As the Paris Agreement is set in motion, regulatory and industry-based initiatives are changing expectations about company behavior with respect to carbon emissions, energy efficiency, and the protection of the environment. As studies indicate that existing country commitments are not sufficient to curb temperatures to sustainable levels, we expect private ordering to intensify globally. Investor awareness of climate change risks pushes the issue to the top of the agenda in portfolio assessment and direct engagement with companies. Some investors will likely seek to devise proxy voting policies incorporating climate risk assessments, expressing concerns through votes on director elections, compensation, or other routine items.

  1. Market Uncertainty and Audit Quality

In 2018, several major accounting scandals broke out across the globe, where a number of well-established firms either collapsed or are struggling to recover after revelations of poor accounting practices and audit failures. Tighter borrowing and slower economic growth may make more companies prone to accounting transgressions. In some emerging markets, excessive borrowing in dollars and weakening local currencies have already exposed companies to significant constraints. Investors will likely be very sensitive to any signal of weakness in internal controls. Overall, companies with robust governance practices are expected to be better positioned to face a market downturn, but the proof will be in the pudding.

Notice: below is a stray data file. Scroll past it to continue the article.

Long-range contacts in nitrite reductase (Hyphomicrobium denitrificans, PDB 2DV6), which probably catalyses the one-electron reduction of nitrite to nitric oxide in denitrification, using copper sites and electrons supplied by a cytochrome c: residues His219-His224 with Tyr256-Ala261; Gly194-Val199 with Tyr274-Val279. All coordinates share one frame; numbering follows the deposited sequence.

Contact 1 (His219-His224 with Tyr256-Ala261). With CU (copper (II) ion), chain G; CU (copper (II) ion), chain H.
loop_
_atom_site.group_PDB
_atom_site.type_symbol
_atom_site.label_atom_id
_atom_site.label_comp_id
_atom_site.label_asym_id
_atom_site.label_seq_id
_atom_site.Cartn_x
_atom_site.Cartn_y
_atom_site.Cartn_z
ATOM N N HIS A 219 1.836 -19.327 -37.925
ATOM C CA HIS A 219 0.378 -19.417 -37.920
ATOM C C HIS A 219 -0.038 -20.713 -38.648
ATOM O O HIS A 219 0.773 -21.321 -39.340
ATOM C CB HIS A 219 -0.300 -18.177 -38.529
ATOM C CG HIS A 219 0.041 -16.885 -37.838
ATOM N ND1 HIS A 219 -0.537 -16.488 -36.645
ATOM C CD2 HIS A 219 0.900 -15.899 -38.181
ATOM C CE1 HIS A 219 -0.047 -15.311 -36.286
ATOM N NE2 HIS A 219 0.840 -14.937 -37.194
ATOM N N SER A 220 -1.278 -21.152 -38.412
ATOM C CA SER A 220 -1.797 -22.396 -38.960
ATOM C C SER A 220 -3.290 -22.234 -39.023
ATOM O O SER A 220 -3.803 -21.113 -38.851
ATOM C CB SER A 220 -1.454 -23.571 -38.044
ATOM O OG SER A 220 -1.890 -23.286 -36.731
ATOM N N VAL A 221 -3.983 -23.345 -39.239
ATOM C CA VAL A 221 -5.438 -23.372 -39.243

1. Executive Misconduct and Key-Person Risk

2018 saw several business icons, such as Carlos Ghosn of the Renault-Nissan-Mitsubishi alliance, Martin Sorrell of WPP plc, Steve Wynn of Wynn Resorts, and Les Moonves of CBS, depart their leadership positions at their respective companies in embarrassment following misconduct allegations. Elon Musk maintained his post as CEO of Tesla, but was forced to relinquish the role of Chair of the Board after a settlement with the SEC over charges of stock manipulation in relation to a tweet claiming to take the company private. These and many other examples have given rise to concerns of how boards can provide sufficient oversight over CEO behavior, especially when the executive in person is considered emblematic of the company’s brand, and when their behavior can disproportionately impact the firm’s value. Investors are becoming more mindful of this key-person risk dependence, which can become more severe when the individual maintains control through economic ownership or via dual class shares. We expect more discussions about how companies can boost their succession plans and oversight mechanisms, including independent board leadership structures, to mitigate for such risks.